Summarize each of the inventions you studied this week and how they impacted history. Then: compare the telescope and the microscope inventions. Describe 1) how they are similar, 2) how they are different, and 3) if you noticed any character traits that the inventors of each have in common.

Johannes Kepler

Johannes Kepler had a big influence on history. When he was six years old his mother took him to see the great comet of 1577. And when Kepler was nine he was shown a lunar eclipse, and it was unusually red. Those two things stuck with him through time.

He wanted to become a minister, but he was so good at math and astronomy that he was recommended to teach at a Protestant school in Germany. And so when he was 23 he accepted the teaching position, and that sparked events that changed the course of history.

Kepler knew that the world was created by God, and he viewed the sun at the centre of the universe as the lightness of God the Father; and the universe around it as analogous to God the Son, and the space around all that as God the Holy Ghost. To him, it made sense from a design standpoint that the sun should be in the centre of the universe. He wrote a book that made him known as a great mathematician and astronomer. Then he started working for an astronomer named Tyco Brah, but after a year, Tyco died. Before dying, Tyco told Kepler that he did not want to die in vain and told him to continue the Tychonic System. Instead, Kepler wrote the Astronomia Nova where he denied the Tychonic system, the Ptolemaic system and the Copernican system. After this he set about calculating the entire orbit of Mars, using the geometrical rate law and deeming an egg-shaped ovoid orbit. After 40 failed attempts, he thought of the idea of using the ellipse, which had previously been overlooked by other astronomers. Kepler’s law was not accepted for a long time by people, and some astronomers rejected it. But Kepler’s discoveries and investigations helped the future of astronomy.

Galileo Galilei

Galileo’s father was a professional lute player and people payed him to play for them. He invested that money in learning about the science of music. He investigated the mathematics of chord construction and he taught Galileo all he knew about science and even how to play the lute. Galileo became quite good at it. Galileo really wanted to become a priest, but his father convinced him to become a physician.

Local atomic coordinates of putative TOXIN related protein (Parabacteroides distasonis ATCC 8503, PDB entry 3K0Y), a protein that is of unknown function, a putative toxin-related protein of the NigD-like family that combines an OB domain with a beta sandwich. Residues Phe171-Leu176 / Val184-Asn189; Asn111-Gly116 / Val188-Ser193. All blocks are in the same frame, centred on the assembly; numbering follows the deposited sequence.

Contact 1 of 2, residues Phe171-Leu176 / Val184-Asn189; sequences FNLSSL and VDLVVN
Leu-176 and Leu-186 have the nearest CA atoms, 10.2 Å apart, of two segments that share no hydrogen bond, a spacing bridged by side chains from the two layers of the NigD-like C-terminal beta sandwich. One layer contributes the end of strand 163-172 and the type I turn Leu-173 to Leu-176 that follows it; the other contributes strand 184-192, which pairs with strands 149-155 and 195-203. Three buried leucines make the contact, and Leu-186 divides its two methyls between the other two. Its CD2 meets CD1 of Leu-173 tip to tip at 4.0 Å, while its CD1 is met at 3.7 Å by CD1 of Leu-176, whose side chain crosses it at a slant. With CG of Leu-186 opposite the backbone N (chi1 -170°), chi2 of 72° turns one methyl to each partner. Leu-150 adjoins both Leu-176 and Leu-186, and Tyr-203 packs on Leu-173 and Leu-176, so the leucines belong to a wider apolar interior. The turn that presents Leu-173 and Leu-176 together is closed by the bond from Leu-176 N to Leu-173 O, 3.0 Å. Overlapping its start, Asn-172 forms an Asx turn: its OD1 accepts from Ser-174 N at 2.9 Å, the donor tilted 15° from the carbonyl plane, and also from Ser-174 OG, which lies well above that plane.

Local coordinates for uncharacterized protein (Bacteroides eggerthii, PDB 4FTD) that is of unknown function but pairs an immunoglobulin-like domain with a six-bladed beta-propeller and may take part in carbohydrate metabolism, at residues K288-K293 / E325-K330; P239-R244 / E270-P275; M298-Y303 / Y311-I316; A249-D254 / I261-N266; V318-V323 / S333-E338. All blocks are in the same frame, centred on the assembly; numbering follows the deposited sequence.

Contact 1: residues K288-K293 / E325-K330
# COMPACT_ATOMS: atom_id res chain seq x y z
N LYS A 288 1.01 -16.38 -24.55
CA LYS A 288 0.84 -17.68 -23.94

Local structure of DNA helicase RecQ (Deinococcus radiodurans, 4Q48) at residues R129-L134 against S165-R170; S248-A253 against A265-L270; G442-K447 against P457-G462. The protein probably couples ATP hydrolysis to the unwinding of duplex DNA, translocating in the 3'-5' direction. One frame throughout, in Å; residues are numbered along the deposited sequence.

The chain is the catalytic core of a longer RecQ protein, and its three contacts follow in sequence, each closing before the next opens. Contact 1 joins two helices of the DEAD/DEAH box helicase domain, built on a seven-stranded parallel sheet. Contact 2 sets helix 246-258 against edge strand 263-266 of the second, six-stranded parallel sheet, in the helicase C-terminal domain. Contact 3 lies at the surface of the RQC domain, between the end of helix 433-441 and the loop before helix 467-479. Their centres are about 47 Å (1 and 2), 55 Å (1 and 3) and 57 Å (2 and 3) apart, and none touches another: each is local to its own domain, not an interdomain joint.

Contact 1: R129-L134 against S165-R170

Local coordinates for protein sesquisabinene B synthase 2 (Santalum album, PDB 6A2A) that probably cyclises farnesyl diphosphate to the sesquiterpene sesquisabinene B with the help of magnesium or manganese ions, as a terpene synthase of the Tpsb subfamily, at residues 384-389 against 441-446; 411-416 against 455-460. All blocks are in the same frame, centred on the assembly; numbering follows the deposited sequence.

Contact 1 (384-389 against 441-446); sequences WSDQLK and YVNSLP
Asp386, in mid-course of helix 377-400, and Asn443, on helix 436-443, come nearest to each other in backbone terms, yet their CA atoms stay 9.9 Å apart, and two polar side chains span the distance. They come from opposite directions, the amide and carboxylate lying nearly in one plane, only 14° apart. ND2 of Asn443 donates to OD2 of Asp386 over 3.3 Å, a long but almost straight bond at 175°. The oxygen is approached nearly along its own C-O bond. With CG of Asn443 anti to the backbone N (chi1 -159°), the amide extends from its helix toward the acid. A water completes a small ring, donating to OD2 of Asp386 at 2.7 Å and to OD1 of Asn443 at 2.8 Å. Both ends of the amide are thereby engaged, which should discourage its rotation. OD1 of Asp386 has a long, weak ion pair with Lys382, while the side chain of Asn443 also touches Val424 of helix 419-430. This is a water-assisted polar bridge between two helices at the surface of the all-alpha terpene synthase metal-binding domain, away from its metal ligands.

In 1581 when he was studying medicine, he saw a swinging chandelier and noticed that no matter how widely it was swinging, it took the same amount of time to swing back and forth. So he went home and set up two pendulums of equal length, and swung one with a big sweep and one with a small sweep. He noticed that they kept time together.

One day when he was going to class he accidentally went to a geometry class and that inspired him to learn astronomy and math. Galileo tried to convince his dad to let him major in natural philosophy, and though his father was very reluctant, he let him learn natural philosophy. Galileo was very good at it. Galileo used science to investigate the cosmos and disprove the Tolamaic model of the universe. He built his own tools to help him with his work. He also invented the compass and the thermometer. He was known most for improving the telescope in 1609, and he published his discoveries in a book. He found the four moons around Jupiter, and discovered that the Milky Way is not a nebula, but a lot of stars far away, and that the moon is not smooth. Galileo applied mathematics to physics. The study of physics throughout the middle ages had become more and more philosophical and less scientific, because of the influence of Greek philosophy that had spread through the universities and that taught people to say, “well, Aristotle said”. Galileo wrote a letter that many people read, in which he showed his measurements and the heliocentric theory, and said “the Bible should not be taken literally on the topic of the earth being in the centre of the universe”. Because of this, Galileo was put under house arrest for his books and what he had said. He died at the age of 72 in 1642.